The word “feminism” means different things to its many supporters (and undoubtedly, to its detractors). For some, it refers to the historic struggle: first to realize the right of women to vote and then to eliminate explicit discrimination against women from the nation's laws. For others, it is a political movement, the purpose of which is to raise awareness about and to overcome past and present oppression faced by women. For still others, it is a philosophy--a system of thought--and a community of belief centering on attaining political, social, and economic equality for women, men, and people of any gender.
For us, the editors of Feminist Judgments: Rewritten Opinions of the United States Supreme Court, feminism is all of those things and more. Feminism is both a movement and a mode of inquiry. In its best and most capacious form, feminism embraces justice for all and seeks to ally itself with rights-based movements for people of color, the poor, immigrants, refugees, religious minorities, disabled individuals, LGBTQ+ people, and other historically marginalized groups.
This essay presents feminism as the foundation for a developing form of rich, complex, and practical legal scholarship--the lens and the means through which we may approach and resolve many legal problems. First, this essay explores the intellectual foundations of feminist legal theory and situates the United States and international feminist judgments projects within that scholarly tradition. It next considers how the feminist judgments projects move beyond traditional academic scholarship to bridge the gap between the real-world practice of law and feminist theory, a move that made the publication of Feminist Judgments: Rewritten Opinions of the United States Supreme Court an especially fitting topic for the 10th Annual Conference held at the University of Baltimore Center on Applied Feminism.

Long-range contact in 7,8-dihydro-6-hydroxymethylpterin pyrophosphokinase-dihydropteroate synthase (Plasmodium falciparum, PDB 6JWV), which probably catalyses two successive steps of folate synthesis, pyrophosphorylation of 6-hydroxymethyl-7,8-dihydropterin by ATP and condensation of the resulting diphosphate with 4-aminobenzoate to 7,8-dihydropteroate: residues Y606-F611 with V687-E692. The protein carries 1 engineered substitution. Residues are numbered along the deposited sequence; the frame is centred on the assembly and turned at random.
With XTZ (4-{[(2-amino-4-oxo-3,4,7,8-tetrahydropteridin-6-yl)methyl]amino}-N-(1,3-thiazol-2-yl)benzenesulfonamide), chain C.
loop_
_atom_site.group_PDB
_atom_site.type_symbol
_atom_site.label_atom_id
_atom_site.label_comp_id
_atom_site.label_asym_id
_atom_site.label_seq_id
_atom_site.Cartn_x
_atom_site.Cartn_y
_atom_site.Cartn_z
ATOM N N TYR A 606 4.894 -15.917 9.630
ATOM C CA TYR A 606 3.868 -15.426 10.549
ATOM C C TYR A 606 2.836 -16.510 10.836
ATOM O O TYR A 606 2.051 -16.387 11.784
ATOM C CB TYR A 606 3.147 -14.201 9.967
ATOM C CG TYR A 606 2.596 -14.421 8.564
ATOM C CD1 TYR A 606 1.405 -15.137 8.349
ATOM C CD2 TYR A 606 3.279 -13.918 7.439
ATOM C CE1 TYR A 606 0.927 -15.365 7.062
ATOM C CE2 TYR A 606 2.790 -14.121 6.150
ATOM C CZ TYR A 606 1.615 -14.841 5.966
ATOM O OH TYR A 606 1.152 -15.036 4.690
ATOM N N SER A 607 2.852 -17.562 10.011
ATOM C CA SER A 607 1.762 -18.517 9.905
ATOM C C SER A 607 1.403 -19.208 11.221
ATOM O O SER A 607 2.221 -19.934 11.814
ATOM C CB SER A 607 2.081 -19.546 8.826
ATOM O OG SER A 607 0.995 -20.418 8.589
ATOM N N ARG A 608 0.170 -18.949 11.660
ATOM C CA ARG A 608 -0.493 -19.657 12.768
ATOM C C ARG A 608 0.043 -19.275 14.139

When they write feminist judgments (using feminist perspectives or methods to produce revised versions of actual court opinions), feminist authors translate feminist theory into the language of law practice and judging. Their translations demonstrate the potential for lawyers to incorporate feminist theory and methods into oral and written arguments, for law students to gain deeper insights from and to learn the practical utility of feminist theory, and for judges to recognize how incorporating feminist perspectives may transform the reasoning or outcome of a case without changing the law or the facts of the underlying lawsuit. Finally, this essay uses contemporary examples of feminist judging to illustrate that the gap between feminist theory and judicial decision making is narrowing, a real-world advance that suggests a widening judicial audience for Feminist Judgments.
Bridget J. Crawford, Kathryn M. Stanchi & Linda L. Berger, Feminist Judging Matters: How Feminist Theory and Methods Affect the Process of Judgment, 47 U. Balt. L. Rev. 167 (2018), http://digitalcommons.pace.edu/lawfaculty/1089/.
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